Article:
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Divorce Appeals

A trial of a divorce matter will take place in the New York State Supreme Court - Appellate Division. Once a decision is issued by the trial court judge, either or both spouses can appeal the judge's decision to a higher court. A supreme court judge's decision is appealed to a higher court, which is known as the Appellate Court. Once a decision is rendered, the decision must first be served on either the opposing attorney or the litigant, if the litigant is not being represented by an attorney. The decision must then be served upon you or your attorney and you will then have thirty (30) days to file the Notice of Appeal and Pre-calendar Statement. Filing a Notice of Appeal and Pre-calendar Statement are the documents, which will preserve your right to file the actual appeal. Filing the Notice of Appeal and Pre-calendar Statement will also require the parties to the appeal to attend a Civil Appeals Settlement Program (CASP) conference. The purpose for attending the conference is to allow the parties to the divorce matter one final opportunity to settle and/or limit any of the issues that are the subject of the appeal. Attendance at the conference is mandatory and cannot be waived. 

Once initial documents preserving your right to an appeal are filed, you then have nine (9) months to perfect the appeal by filing the record, which is a written version of what happened in the trial court, and your brief, which sets forth the legal arguments, supported by reference to case law and facts/documents submitted into evidence at the trial level. You can only submit facts/documents on the appeal that were actually submitted into evidence and addressed in the trial court. In contrast, you cannot submit facts/documents that were not submitted into evidence in the trial court. 

The main form of argument on appeal is the written appellate "brief," which is filed by counsel for each party. With this brief, the party that was given an unfavorable ruling in the trial court will argue that the trial court judge incorrectly applied the law in making a decision. The opposing party will argue that the trial court's decision was correct. The lawyers for the parties submit their briefs to the court and then are permitted to have an oral argument before the Appellate Court judges.

The success of your appeal usually depends on what occurred at trial; new evidence may not ordinarily be introduced on appeal. Once an appeals court has made its decision, the opportunity for further appeals is limited.

Settlement agreements usually cannot be appealed if both spouses agreed to the terms of the settlement. So, if you and your former spouse reach a settlement agreement on issues such as property division, custody provisions, spousal support and appropriate child support payments, and the settlement agreement is approved and finalized by the judge, you are most likely stuck with the terms of that agreement.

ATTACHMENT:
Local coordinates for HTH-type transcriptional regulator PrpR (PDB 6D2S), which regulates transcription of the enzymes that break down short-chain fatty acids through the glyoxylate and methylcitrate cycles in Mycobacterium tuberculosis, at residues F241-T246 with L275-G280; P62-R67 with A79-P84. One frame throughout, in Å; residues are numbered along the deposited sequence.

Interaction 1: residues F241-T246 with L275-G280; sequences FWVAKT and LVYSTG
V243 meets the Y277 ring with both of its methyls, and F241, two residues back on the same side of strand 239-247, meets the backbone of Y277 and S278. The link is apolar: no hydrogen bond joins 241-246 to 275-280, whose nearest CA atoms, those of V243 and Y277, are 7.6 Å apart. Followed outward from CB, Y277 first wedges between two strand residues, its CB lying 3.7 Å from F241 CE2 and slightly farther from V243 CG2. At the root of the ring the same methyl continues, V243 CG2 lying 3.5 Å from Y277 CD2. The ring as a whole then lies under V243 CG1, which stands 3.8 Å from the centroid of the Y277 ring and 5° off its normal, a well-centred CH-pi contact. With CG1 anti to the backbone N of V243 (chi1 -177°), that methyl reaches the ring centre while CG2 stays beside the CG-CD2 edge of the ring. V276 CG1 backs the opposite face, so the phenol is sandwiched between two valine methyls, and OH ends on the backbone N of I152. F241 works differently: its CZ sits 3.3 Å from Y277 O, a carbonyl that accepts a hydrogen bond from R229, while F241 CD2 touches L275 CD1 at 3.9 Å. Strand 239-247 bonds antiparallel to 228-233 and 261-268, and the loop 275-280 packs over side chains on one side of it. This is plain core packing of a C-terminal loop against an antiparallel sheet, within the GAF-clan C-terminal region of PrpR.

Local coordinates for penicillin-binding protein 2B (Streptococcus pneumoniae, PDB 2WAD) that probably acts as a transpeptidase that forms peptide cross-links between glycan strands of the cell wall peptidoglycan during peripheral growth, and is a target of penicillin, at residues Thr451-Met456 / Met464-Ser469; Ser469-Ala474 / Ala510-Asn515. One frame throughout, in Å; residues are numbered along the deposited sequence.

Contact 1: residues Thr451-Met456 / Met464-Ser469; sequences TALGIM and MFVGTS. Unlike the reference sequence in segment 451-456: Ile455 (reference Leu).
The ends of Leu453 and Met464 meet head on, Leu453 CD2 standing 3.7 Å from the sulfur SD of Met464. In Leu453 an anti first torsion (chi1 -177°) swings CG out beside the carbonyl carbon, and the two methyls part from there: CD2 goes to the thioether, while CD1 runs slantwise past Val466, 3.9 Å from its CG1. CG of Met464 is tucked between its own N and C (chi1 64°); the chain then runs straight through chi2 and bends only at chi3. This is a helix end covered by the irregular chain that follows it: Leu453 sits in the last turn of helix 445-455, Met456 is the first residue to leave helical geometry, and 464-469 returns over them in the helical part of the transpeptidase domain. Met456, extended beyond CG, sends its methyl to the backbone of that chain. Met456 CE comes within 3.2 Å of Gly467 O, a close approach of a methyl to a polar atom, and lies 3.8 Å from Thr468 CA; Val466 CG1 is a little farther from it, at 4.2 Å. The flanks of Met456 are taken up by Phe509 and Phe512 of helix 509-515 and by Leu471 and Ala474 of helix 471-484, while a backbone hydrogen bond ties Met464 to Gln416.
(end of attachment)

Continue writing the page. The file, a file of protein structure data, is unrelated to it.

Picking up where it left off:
Motions to Modify the Divorce Judgment

In lieu of an appeal, you can ask the trial court to change certain aspects of the divorce judgment after it has been entered -- including child custody arrangements, visitation schedules, child support, and spousal support (alimony). These changes can only be requested if there has been a change in circumstances since the entry of the judgment, which would require a change in the terms of the settlement.

Family Law Appeals

Family Court does not have the authority to grant you a divorce or make decisions regarding a property distribution in the context of a divorce action. Family Court does, however have the authority to hear matters involving custody, child support, spousal support, domestic violence, and juvenile dependency and delinquency matters. Child support and spousal support matters are usually decided by a Support Magistrate, while other matters are decided by the Family Court Judge. Any adverse decision by a Support Magistrate must first be reviewed by a Family Court Judge before you can take an appeal to the Appellate Court. The document filed before the Family Court Judge is in the form of written objections, which must be filed no later than thirty (30) days after you have received a copy of the adverse decision. No oral arguments are allowed when written objections are filed. If the objections are not resolved in your favor, then you will be entitled to file an appeal with the Appellate Division, as described above under the heading Appeals - Divorce. If an adverse decision is issued by a Family Court Judge, then the appellate process is similar to the one under the heading Appeals - Divorce.

Contact Us

During your initial consultation, an experienced attorney from our firm will review with you the critical facts in your case. We believe in starting with your end goals and strategizing backwards to ensure the most efficient and cost effective method of attaining your desired result.

Contact us to see how we may assist with your case. We can be reached 24 hours a day, 7 days a week at 518-250-4281 or via email at

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